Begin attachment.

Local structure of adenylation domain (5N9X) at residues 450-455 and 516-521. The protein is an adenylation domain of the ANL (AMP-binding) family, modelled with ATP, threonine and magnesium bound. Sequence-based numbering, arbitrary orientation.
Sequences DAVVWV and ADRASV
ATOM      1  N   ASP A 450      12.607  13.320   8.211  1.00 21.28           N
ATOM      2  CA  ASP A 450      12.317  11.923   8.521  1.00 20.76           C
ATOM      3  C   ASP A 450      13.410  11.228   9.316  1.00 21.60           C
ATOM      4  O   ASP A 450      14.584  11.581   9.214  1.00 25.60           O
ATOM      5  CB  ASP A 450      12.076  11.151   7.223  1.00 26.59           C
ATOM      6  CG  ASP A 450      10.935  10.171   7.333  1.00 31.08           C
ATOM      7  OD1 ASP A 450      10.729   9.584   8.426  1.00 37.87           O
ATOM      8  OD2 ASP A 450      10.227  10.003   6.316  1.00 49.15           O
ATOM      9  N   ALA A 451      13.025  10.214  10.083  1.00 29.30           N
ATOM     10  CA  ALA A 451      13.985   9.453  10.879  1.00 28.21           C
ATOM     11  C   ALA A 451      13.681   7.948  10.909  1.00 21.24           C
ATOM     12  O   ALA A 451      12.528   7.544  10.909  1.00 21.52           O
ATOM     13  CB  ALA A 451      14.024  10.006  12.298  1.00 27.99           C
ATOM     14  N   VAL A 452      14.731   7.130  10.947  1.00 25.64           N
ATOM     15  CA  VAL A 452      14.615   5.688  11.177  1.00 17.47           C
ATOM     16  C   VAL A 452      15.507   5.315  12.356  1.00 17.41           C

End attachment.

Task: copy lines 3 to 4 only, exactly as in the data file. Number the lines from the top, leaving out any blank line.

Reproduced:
ATOM      1  N   ASP A 450      12.607  13.320   8.211  1.00 21.28           N
ATOM      2  CA  ASP A 450      12.317  11.923   8.521  1.00 20.76           C